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Maryland’s 3rd District: Retired Lt. Col. Charles Anthony challenges Rep. John Sarbanes for seat in Congress

Retired Lt. Col. Charles Anthony is running for Congress as a Republican against Rep. John Sarbanes, D-Towson. He is pictured with former Gov. Bob Ehrlich at a recent campaign fundraiser at the American Legion in Glen Burnie.
Retired Lt. Col. Charles Anthony is running for Congress as a Republican against Rep. John Sarbanes, D-Towson. He is pictured with former Gov. Bob Ehrlich at a recent campaign fundraiser at the American Legion in Glen Burnie. (Olivia Sanchez)

Marylanders in Anne Arundel, Baltimore, Howard and Montgomery counties and Baltimore City will have the choice to re-elect Rep. John Sarbanes, who has served in Congress for 13 years, or put forth retired Lt. Col. Charles Anthony, a Montgomery County Republican, to represent the 3rd District in Congress.

It’s a steep climb for Anthony, who has faced the Baltimore County Democrat before. Sarbanes won in 2018 with more than 202,000 votes, or 69% of the vote when the same pair faced off. Anthony received about 82,000 votes or 28% of the vote.

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Anthony spent several years in the Army Reserves, retiring as a lieutenant colonel in 1998.He then worked as a civilian administrator at Walter Reed National Military Medical Center. He is 67 and lives in Silver Spring.

Sarbanes has represented Maryland in Washington since 2007 and previously worked with the Maryland State Department of Education and as an attorney within the health care industry. Sarbanes, the son of former U.S. Sen Paul Sarbanes, is 58 and lives in Towson.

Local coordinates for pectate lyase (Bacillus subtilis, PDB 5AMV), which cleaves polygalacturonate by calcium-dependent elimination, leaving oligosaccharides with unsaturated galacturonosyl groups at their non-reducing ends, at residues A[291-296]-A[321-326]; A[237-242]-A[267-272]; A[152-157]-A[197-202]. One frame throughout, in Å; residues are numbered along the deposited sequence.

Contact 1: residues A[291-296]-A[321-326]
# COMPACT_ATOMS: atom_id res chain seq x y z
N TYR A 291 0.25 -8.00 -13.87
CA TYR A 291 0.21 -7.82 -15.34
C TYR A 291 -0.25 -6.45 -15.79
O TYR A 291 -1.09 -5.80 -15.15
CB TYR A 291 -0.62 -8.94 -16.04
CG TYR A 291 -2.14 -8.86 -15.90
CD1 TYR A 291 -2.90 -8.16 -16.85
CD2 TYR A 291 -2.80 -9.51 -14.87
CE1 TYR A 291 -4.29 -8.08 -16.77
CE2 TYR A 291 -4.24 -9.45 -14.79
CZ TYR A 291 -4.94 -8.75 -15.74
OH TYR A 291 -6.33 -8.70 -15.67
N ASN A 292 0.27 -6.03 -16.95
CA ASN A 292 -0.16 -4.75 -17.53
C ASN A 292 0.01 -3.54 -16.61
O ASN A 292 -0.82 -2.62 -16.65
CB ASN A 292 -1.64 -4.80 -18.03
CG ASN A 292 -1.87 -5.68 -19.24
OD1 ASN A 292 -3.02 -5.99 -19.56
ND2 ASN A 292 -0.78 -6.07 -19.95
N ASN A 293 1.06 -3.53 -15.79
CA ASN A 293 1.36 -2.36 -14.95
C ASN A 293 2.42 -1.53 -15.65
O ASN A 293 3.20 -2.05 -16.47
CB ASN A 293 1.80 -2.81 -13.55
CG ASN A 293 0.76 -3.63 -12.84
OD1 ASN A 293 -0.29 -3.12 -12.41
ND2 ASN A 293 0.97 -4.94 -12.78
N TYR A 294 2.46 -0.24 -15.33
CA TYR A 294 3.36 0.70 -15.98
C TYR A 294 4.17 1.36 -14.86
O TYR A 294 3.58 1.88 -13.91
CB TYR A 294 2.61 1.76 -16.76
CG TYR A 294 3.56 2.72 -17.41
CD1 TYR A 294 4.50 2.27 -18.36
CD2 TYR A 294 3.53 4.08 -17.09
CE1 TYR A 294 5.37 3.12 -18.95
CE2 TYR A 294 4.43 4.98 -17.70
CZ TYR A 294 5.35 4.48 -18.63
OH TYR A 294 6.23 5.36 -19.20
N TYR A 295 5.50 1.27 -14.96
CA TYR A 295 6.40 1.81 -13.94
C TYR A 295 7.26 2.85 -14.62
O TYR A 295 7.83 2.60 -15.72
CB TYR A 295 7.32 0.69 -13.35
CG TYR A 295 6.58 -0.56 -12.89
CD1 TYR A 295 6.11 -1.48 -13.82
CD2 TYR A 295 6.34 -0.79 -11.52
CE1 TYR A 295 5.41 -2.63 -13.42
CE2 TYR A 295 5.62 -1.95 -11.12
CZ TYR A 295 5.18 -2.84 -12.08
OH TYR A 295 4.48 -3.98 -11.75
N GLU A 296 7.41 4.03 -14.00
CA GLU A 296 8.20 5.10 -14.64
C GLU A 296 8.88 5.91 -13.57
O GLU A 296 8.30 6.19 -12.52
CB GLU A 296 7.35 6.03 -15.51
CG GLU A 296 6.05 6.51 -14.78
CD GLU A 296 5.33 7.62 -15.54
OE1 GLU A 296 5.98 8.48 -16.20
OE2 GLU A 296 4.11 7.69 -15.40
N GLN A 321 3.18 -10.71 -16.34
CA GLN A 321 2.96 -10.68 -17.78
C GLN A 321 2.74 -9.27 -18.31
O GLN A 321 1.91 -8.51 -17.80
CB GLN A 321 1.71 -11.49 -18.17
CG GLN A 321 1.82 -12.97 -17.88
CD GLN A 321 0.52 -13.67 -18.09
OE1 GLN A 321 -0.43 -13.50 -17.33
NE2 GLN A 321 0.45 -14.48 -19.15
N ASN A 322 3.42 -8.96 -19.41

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Census data shows the district includes about 779,500 residents, and the Maryland State Board of Elections shows that nearly 500,000 were registered to vote as of 2018.

Voter registration data in the district as of 2018 shows that about 56% are registered Democrats, and about 24% are registered Republicans. About 97,000 voters identified as unaffiliated, and roughly 7,000 identified as Green Party, Libertarian or other.

In this year’s primary, Sarbanes received 82% of the Democratic vote, beating his two Democratic challengers. Anthony rose above four other Republican candidates. He had 41% of the vote.

The Capital spoke to both Anthony and Sarbanes about their stances on some key issues. Here’s what they said:

Rep. John Sarbanes, D-Md., asks questions to Richard Bright, former director of the Biomedical Advanced Research and Development Authority, during House Energy and Commerce Subcommittee on Health hearing Thursday, May 14, 2020, on Capitol Hill in Washington. (Greg Nash/Pool via AP)
Rep. John Sarbanes, D-Md., asks questions to Richard Bright, former director of the Biomedical Advanced Research and Development Authority, during House Energy and Commerce Subcommittee on Health hearing Thursday, May 14, 2020, on Capitol Hill in Washington. (Greg Nash/Pool via AP) (Greg Nash/AP)

COVID-19 Response

Anthony supports a relief package that supports Americans whose employment has been impacted by COVID-19, and to local governments, said campaign manager Alexandra Levine. He generally aligns himself with President Donald Trump, and he supports reopening under public health guidelines to get as many people back to work as possible.

Levine said Anthony thinks reopening and getting Americans back to work can be done safely without causing more COVID-19 infections, so long as public health guidelines are in place.

Sarbanes has been working with his congressional colleagues on a second relief package entitled Heroes 2.0, which would provide relief to state and local governments, extend unemployment insurance, and support education and child care providers. The legislation would also include what Sarbanes said is a robust plan for testing, contact tracing and vaccine efforts.

Police reform

Anthony does not support any legislation that would take resources or funds away from law enforcement, Levine said. If anything, she said, Anthony supports more resources toward law enforcement. He respects the right to protest, but Levine said Anthony draws the line at anything destructive, including rioting or looting of any kind, particularly if it harms small business owners.